I have found that my struggle with infertility is also a struggle with God and trusting his will. It is definably a faith strengthening time because ultimately I have to learn to completely rely on Him for the desires of my heart. Yes, we can use modern medicine and other helps or remedies but ultimately it is God that forms this life in us and he can do it with or without all the extra measures we feel are necessary. As a person going through fertility struggles and treatments it can be overwhelming and although I know deep in my heart that God has a plan, hearing others tell me that is not always the most well received in my mind. This is where your judgment comes into play (I know, but again everyone is different); if the friend you are trying to help seems to be receptive to hearing about God's plan (and even go one step further to say it themselves first) then I think reminding them gently of that is good and can help. However, if your friend is either avoiding the subject or really upset about it then a little empathy is always nice. A lot of times I just want to feel like I am accepted and understood and during those times hearing friends tell me that my feelings are valid or they feel like that too or it just plain sucks…well it helps. If you are a person that hasn't struggled with fertility, then just the act of trying to understand and even say "I don't understand but this sucks and I am always here for you to vent" can make a world of difference. When I am able to talk out my feelings with my friends or husband or mom I end up working through a lot of the frustrations I am feeling (and most of the time they are just listening). Be careful though that it doesn’t turn into a complaining fest..it is good to vent but don't go overboard. Also if they are avoiding the subject then don't talk about it. Ask them about other things in their life and things you talked about before all the fertility stuff started (it's nice to just get away from it all sometimes).
Oh and hearing success stories is nice but also make sure that you aren't going overboard because when I hear them all the time I start to get discouraged and feel that it is never going to happen to me. Again, it goes back to reading the situation, knowing your friend and acting upon what you are perceiving. Sometimes we are just more receptive than others.
I honestly believe that if you are coming to your friend with an open mind and heart, taking the time to read how they are feeling that day, and just speaking to them through your love for them, then even if you do say the "wrong" thing at that time it will be okay. If you say something and can tell right away they were hurt or didn't take it the way you meant them to then it is okay to point that out say "I'm sorry I shouldn't have said that or I didn't mean for that to come out like it did". You also have to be willing to give them space if they need it. I know there are days where I just don't want to talk to or see anyone and having people respect that is a relief. Now if they are locking themselves away for weeks at a time then you might want to get a little concerned.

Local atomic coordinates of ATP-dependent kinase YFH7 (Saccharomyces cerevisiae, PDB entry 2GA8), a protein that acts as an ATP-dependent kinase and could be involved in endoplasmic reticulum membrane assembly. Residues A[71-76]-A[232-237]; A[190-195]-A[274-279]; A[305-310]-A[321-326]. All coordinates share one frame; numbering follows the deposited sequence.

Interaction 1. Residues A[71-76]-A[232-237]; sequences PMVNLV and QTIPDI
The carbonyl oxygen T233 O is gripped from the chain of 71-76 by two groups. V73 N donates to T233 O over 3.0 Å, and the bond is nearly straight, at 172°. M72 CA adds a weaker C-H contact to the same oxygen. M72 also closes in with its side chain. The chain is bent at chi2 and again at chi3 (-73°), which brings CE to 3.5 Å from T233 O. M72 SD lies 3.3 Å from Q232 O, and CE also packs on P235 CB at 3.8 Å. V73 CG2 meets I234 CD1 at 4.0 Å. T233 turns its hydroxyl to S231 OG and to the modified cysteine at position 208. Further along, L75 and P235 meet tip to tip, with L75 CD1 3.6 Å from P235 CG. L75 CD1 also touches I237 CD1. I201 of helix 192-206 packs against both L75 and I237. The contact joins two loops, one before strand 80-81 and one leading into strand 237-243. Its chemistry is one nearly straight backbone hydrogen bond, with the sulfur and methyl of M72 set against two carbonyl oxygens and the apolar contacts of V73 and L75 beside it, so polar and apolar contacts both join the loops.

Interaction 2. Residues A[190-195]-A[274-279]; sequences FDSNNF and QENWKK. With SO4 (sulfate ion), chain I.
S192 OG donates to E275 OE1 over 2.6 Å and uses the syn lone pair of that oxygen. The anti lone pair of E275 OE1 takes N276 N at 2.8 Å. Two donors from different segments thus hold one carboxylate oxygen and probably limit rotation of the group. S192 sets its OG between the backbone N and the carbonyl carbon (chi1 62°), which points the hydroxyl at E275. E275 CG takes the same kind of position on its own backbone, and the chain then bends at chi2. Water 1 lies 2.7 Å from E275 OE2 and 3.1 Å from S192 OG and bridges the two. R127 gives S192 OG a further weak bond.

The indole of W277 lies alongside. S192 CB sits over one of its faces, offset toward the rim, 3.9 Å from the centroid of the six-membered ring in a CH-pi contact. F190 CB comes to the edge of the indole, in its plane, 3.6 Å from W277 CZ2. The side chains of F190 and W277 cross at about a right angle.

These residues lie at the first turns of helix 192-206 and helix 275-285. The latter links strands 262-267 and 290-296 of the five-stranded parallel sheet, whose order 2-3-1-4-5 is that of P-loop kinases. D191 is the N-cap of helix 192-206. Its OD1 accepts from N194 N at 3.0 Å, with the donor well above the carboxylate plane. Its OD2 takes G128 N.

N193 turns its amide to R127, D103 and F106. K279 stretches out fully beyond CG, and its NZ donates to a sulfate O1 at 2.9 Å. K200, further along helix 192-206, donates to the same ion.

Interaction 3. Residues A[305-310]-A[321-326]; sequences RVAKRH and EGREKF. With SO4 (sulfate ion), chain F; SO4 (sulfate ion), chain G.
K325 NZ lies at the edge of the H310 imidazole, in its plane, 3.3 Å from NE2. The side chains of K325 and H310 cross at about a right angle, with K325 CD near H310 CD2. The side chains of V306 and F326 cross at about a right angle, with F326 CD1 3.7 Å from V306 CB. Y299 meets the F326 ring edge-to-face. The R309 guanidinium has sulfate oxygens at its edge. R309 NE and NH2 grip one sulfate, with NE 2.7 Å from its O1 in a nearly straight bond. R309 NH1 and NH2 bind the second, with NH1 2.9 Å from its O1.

Another thing, although pride can be dangerous but it makes me feel better sometimes when my friends tell me they are proud of how I am handling everything. This is a hard subject because everyone is so different. Some people are really private about their struggles and some aren't. But letting your friend know that you don't mind talking about fertility stuff and you want to be there for them and then leaving it in their court is good.
I know that I have probably been all over the place in this post and I hope you were able to make some sense of it. I'm not an expert and this is just my own experiences talking. I know that I shared in a recent post some of the emotions that I experience on a daily and weekly basis and if you haven't read that go here and read it because that might help you understand a little more about what your friend is going through. I am sure there are about 5 million other things I could talk about here so if you have any questions for me or need additional advice please feel free to e-mail me at bakogrl at gmail dot com and I will get back to you (there is no guarantee how fast the response time will be though I will try to be quick).
Bottom line though, you are already a great friend by being concerned with their feelings and I applaud you for that. I know that it can be exhausting sometimes not knowing what to say or always talking about the same thing. Hang in there and show them love but also show them that they still have a life and it is not only about getting preggers (that tunnel vision can really kick in for them). They are lucky to have a friend like you and they need to realize that as well. And if nothing else seems to help, well just keep praying for them because God can do some crazy stuff!
I hope this helped and if not ..well thanks for reading it anyways :)